Citizens UK is a fascinating community organization, with a reputation far beyond its relatively small size (currently about 30 full time staff). For a fuller description see its Wikipedia entry.Here’s my rave review of one of their biggest ever events, grilling the UK’s prime ministerial candidates just before the 2010 election.
Born out of the teachings of Barrack Obama’s community organizing guru Saul Alinsky, until now the best guide to its approach has been his wonderful but distinctly Vietnam-era ‘Rules for Radicals’ (1971). Now Citizen UK’s Deputy Director, Matthew Bolton has updated it with How to Resist, a brilliant guide to the theory of action behind Citizens UK and some of its even better-known campaigns for the Living Wage, Refugees Welcome and Safe Passage.
So what’s the secret sauce? ‘The starting point is: if you want change, you need power. You build up power through relationships with other people around common interests. You break down the big problems you face together into specific issues and identify who the decision makers are, who has the power to make the changes you need. Then you take action to get a reaction and build a relationship with the decision-makers. If they don’t agree to implement the changes then you escalate the action or turn to more creative tactics, learning as you go and celebrating the small wins as you build incrementally up to the bigger issues.’
That para chimes very well with the kinds of approaches to power and systems in How Change Happens, and the incremental, adaptive thinking espoused by the Doing Development Differently coalition. But the difference with the latter is its emphasis on the bottom up – deep listening to the concerns of local people in order (‘it all starts with the question: what makes you angry?’) which forms the foundations of future campaigns.
The approach is a unique combination of vision and pragmatism – nowhere more so than the emphasis on the virtues of power. ‘We must rid ourselves of the negative associations with power so that we start to want power as much as we want change.’
Subsequent chapters set out the building blocks for an effort to ‘reclaim populism’:
- Appreciating self-interest, both of those they seek to organize and those they seek to influence. That includes material self interest but also having fun – Citizens events are a ball, full of singing and celebration. Bolton has little time for the saintly, self-sacrificing organizer – ‘these days I feel that selflessness is part of the problem, not the solution’.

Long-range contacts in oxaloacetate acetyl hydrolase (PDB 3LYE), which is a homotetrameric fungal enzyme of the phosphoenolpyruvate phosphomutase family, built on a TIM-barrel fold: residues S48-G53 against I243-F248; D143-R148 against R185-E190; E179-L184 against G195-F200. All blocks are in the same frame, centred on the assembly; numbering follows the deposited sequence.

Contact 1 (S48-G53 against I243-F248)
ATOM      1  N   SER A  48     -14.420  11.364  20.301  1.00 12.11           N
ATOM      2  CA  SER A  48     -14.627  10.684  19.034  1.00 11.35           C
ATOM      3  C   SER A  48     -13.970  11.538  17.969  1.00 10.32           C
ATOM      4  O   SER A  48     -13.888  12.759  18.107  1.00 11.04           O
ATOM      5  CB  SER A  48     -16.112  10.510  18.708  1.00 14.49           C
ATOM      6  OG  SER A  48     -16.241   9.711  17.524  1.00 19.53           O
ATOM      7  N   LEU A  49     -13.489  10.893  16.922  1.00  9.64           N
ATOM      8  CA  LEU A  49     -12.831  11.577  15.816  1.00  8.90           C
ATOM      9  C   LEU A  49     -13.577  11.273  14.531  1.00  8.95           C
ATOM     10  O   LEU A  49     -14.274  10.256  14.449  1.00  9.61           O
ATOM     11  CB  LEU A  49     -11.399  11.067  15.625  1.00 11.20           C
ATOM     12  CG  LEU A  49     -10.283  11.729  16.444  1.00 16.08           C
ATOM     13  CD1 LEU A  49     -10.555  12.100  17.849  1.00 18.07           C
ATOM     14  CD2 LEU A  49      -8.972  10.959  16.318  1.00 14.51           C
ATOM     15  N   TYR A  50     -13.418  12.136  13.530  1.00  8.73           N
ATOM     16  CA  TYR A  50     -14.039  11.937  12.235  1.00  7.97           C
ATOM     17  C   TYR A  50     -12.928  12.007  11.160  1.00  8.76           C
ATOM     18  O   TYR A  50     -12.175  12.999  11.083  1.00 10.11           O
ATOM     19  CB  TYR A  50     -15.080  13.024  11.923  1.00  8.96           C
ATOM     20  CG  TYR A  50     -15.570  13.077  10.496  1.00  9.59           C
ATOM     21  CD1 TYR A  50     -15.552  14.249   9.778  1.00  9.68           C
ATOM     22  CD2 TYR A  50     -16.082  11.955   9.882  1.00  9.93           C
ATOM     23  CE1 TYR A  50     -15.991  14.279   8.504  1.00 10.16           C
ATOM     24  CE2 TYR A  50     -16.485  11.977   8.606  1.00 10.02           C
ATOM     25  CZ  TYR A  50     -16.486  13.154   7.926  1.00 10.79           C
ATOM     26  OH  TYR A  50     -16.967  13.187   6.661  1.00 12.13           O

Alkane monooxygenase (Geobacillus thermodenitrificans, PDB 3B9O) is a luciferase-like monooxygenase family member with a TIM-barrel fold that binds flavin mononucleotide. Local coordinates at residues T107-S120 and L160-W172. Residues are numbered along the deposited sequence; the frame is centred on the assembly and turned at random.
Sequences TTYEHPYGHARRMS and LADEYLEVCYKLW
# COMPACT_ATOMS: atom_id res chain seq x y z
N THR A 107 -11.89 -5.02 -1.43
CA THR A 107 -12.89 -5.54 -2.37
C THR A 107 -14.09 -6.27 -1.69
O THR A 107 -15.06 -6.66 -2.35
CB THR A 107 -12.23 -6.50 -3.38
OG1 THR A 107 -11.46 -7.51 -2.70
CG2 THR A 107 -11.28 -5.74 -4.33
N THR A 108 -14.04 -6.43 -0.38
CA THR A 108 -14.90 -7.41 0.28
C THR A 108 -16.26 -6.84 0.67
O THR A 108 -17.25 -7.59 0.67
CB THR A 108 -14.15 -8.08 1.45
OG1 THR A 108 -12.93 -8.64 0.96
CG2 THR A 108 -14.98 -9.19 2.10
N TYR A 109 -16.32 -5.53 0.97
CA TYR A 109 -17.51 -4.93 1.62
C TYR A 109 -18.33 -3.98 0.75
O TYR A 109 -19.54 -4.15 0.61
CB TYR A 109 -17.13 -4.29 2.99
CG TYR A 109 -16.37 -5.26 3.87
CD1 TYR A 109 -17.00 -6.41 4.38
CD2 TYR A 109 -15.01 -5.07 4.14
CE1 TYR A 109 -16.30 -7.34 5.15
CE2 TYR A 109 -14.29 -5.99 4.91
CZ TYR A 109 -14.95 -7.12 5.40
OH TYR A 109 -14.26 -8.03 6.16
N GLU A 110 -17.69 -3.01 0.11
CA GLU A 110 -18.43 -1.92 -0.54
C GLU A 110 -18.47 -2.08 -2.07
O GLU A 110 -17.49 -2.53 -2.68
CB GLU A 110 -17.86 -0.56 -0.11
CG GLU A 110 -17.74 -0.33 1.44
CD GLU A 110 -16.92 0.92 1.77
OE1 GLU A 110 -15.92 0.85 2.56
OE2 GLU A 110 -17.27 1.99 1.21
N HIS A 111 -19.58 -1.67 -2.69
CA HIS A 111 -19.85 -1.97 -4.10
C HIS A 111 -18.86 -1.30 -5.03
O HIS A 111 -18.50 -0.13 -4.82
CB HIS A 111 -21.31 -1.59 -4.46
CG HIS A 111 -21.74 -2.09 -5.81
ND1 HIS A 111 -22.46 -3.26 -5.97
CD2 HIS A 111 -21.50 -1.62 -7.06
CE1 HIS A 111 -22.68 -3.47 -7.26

- Practical tools: ‘The stick person’ is a way to help people identify their self interest; the one-to-one conversation (Citizens organizers have a quota of 121s that they aim for every week, sitting down and sounding out potential leaders for support and training); and power analysis (excellent, if a bit too focussed on formal/institutional power – Citizens not great on gender issues).
- Turning Problems into Issues (‘problems lead to conferences and issues lead to action’): eg a general complaint about low wages becomes the Living Wage Campaign, and suddenly it becomes campaignable. This in contrast to the Occupy Movement (which he’s very critical of) or a poignant image from Bolton’s early years: a three person demonstration on Brixton Hill, each person carrying a different placard – ‘Peace’, ‘Justice’ and ‘Equality’. They must have been Quakers…..
- The Action is in the Reaction (and if necessary, in the over-reaction). It is not about numbers on the streets, but about getting a response from the decision makers you are trying to influence, and that requires ‘respectful confrontation and constructive tension’ – all illustrated by a lovely example of Abdul Durrant, a Citizens-trained cleaner, standing up at an HSBC annual meeting to demand a living wage from Sir John Bond, the boss whose office he cleaned (Bond ended up giving him a reference when Durrant applied for a job as a trade union organizer!)
- Unusual Allies and Creative Tactics: lots of theatre, avoid the boring marches, make it fun
- ‘The Iron Rule: never do for others what they can do for themselves’
I have a few quibbles. The book is primarily aimed at individual activists, but that’s not how Citizens UK works. Instead its members are the institutions most relevant to poor communities – schools, hospitals, workplaces and above all faith organizations. Campaigners take note – there isn’t even an individual membership on offer. And the title’s all wrong – this is about taking power and changing the world, not just resisting. But overall the book is mercifully brief, lucidly written and a perfect primer (or Christmas present) for the thinking activist.